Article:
News for August 18, 2014

Featured this week:

In state law news:

Featured this week:

Employee’s resignation short-circuited reasonable accommodation opportunity
A disabled worker was the author of her own misfortune where she prematurely resigned her employment without giving her employer the opportunity to fully consider her “work-from-home” accommodation request, ruled a divided D.C. Circuit. Here, the appeals court concluded that the employee abandoned the interactive process before the employer had the information it needed to determine the appropriate accommodation. As a consequence, the appeals court affirmed the district court’s grant of summary judgment in favor of the employer on her failure to accommodate and constructive discharge claims. Judge Millett filed a dissenting opinion (Ward v McDonald, DCCir, August 12, 2014, Henderson, K).

Denying paid breaks beyond normal break time to express breast milk not adverse action
A female corrections officer who claimed that she was not permitted to take compensated breaks in excess of her normal break time to express breast milk, and that she was treated harshly by her supervisor and transferred to a less desirable location after complaining to her union, failed to state plausible claims of pregnancy bias, hostile work environment, and reprisal, a federal district court in New York ruled. She failed to sufficiently assert that she suffered an adverse employment action, that she was subjected to severe or pervasive conduct, or that she engaged in protected activity that was known by the county. Thus, the court granted the employer’s motion to dismiss her Title VII and Sec. 1983 claims and denied her cross-motion for leave to amend (Wilson v Ontario County Sheriff’s Department, WDNY, August 8, 2014, Wolford, E).

Nurse fired three days after on-the-job injury can proceed with ADA claims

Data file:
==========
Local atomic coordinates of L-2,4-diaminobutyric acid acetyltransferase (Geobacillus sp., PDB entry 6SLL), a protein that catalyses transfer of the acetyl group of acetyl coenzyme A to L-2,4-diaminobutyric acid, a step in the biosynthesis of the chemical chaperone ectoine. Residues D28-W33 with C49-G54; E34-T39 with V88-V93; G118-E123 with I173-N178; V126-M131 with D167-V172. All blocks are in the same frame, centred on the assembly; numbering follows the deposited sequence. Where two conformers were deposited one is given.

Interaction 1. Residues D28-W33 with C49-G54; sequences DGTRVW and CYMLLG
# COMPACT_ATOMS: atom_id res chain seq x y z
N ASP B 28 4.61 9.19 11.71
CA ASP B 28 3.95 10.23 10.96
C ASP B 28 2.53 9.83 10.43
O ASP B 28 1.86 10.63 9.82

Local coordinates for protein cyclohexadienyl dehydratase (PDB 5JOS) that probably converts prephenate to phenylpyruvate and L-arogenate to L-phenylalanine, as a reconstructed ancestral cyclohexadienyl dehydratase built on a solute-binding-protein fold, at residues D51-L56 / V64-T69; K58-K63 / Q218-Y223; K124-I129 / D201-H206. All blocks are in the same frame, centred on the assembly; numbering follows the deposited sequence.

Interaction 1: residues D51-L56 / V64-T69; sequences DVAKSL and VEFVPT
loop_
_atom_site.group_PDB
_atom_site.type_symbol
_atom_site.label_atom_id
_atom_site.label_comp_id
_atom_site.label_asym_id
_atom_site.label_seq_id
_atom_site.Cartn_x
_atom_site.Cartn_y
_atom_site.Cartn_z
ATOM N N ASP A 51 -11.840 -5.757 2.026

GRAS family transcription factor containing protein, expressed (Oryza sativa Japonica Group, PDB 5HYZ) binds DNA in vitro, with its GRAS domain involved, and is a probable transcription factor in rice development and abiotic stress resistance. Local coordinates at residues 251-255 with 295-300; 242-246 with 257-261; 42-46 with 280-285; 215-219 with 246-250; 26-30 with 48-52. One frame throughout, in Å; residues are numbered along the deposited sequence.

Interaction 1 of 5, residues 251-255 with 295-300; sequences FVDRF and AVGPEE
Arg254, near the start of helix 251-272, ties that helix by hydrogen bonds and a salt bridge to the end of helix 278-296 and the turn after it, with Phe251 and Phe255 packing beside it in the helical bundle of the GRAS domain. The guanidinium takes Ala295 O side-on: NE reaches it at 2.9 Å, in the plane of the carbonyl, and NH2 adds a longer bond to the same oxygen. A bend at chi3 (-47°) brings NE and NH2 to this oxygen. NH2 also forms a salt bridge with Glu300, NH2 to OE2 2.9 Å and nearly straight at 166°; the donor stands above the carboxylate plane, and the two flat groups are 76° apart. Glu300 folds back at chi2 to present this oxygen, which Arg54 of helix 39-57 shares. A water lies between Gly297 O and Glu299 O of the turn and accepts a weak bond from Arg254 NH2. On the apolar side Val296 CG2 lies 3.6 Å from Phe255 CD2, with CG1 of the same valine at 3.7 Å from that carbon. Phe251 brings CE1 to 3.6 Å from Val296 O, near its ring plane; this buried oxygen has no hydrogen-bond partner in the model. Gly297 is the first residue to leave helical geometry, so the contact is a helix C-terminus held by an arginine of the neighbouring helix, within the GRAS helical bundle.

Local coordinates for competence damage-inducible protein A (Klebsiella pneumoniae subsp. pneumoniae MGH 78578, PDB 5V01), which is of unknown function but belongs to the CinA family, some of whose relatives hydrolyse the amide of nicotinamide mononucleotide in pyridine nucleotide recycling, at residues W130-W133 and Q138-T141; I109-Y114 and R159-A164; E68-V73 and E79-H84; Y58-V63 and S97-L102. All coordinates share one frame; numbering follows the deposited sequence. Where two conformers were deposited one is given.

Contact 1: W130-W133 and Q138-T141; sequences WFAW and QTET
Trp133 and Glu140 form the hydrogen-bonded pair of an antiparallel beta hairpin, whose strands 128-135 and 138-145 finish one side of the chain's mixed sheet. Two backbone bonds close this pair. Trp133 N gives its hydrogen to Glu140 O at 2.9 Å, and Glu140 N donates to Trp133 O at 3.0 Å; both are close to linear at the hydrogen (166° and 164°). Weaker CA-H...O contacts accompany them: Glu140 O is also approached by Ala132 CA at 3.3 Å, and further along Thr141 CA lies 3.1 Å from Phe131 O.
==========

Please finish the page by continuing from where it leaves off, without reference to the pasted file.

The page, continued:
A nurse at an assisted living community who was fired three days after breaking three ribs and pinching a nerve in her elbow at work may proceed with her ADA claims, a federal magistrate judge in Oregon ruled. Not only was there sufficient evidence to raise a genuine issue of fact regarding whether her injuries constituted an actual disability, but there was also a dispute about whether her employer perceived her to be suffering from an impairment substantially limiting a major life activity, thus allowing an alternative regarded-as claim to proceed. The employer knew she was having trouble breathing and was restricted in her work. Therefore, the employer’s motion for summary judgment was denied in part (McDonald v Care Center (Linda Vista), Inc, DOre, August 7, 2014, Clarke, M).

Criticism of military duties raises fact questions about reservist’s firing
An employee who was in the United States Army Reserves while working as a sales manager advanced his claim for wrongful termination under USERRA and state law where his supervisor made repeated comments about his military duties, which she called his “second job,” a district court in Pennsylvania held, denying summary judgment. The employee’s claims for retaliation and for severance pay, however, did not go forward (Junguzza v Gemalto, Inc, EDPa, August 6, 2014, Baylson, M).

Annual WorldatWork survey shows salary budgets at U.S. companies improve slightly to 3.0 percent in 2014